Background: This study examined the effect of serum uric acid (SUA) level and urinary sodium excretion on blood pressure as well as their combined effect on prehypertension in a Korean population. Method: Data from the 7th Korea National Health and Nutrition Examination Survey for adults (≥ 19 years of age) were used. The participants were classified into two groups, normotension and prehypertension, according to the JNC-7 definition. Logistic regression was carried out and adjusted for traditionally regarded confounders of blood pressure. All analyses considered a complex sampling design. A multivariate analysis was performed on subgroups defined according to their SUA level and urinary sodium excretion. Results: The 4200 participants were divided into normotension (n = 2646) and prehypertension (n = 1554) groups. In the univariate analysis, patient age, male sex, concurrent comorbidity (diabetes mellitus, cardiovascular disease, stroke, dyslipidemia, and chronic kidney disease), uric acid, and urinary sodium excretion were associated with prehypertension. After adjusting for baseline covariates, both the SUA level and urinary sodium excretion were significant predictors of incident prehypertension (SUA, per 1 mg/dL increase, odds ratio [OR] 1.216, 95% confidence interval [95% CI] 1.131-1.309; urinary sodium excretion, per 1 g/day increase, OR 1.067, 95% CI 1.019-1.117). Additionally, simultaneously higher tertiles of SUA and urinary sodium excretion resulted in higher ORs for prehypertension. Conclusion: Increased SUA is a significant risk marker for the development of prehypertension in normotensives. Simultaneously high SUA and urinary sodium excretion amplified the effect on the development of prehypertension. Our findings suggest that lowering SUA levels and reducing sodium intake will contribute to preventing hypertension.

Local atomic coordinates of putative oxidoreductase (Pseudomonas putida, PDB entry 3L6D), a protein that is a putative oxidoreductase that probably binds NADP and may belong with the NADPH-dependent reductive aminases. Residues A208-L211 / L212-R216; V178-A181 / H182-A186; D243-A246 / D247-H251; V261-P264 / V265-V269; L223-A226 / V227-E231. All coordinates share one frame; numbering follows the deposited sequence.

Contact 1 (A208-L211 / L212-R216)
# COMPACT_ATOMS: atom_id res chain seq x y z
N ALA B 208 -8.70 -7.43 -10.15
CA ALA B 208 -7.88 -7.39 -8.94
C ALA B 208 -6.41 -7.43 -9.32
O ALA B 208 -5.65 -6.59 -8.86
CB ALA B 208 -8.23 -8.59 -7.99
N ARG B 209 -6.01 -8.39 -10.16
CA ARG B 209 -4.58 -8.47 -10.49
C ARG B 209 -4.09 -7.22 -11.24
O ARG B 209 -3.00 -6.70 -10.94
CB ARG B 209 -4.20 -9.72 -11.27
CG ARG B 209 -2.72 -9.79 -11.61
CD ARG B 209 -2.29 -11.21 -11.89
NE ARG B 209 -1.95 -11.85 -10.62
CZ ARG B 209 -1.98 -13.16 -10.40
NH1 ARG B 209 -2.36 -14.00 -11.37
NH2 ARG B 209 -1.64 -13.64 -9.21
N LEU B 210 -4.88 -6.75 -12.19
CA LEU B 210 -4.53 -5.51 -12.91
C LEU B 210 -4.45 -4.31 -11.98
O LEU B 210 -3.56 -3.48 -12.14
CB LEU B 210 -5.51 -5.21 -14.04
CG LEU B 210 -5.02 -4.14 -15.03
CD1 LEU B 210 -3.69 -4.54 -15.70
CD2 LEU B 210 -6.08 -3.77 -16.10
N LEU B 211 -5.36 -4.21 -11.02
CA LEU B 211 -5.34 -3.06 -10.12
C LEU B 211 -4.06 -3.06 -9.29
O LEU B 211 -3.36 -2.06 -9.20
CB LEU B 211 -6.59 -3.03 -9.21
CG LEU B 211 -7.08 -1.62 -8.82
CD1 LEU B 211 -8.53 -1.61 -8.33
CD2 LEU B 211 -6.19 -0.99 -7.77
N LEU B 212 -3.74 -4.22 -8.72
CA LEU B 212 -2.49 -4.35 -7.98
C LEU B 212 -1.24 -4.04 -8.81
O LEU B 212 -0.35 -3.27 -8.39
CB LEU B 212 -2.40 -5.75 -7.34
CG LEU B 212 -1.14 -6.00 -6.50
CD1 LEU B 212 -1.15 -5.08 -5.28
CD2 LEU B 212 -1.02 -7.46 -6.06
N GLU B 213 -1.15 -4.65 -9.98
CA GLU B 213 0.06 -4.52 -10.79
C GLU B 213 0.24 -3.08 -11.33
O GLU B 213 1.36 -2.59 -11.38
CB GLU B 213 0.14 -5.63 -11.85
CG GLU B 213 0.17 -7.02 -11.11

- Uric acid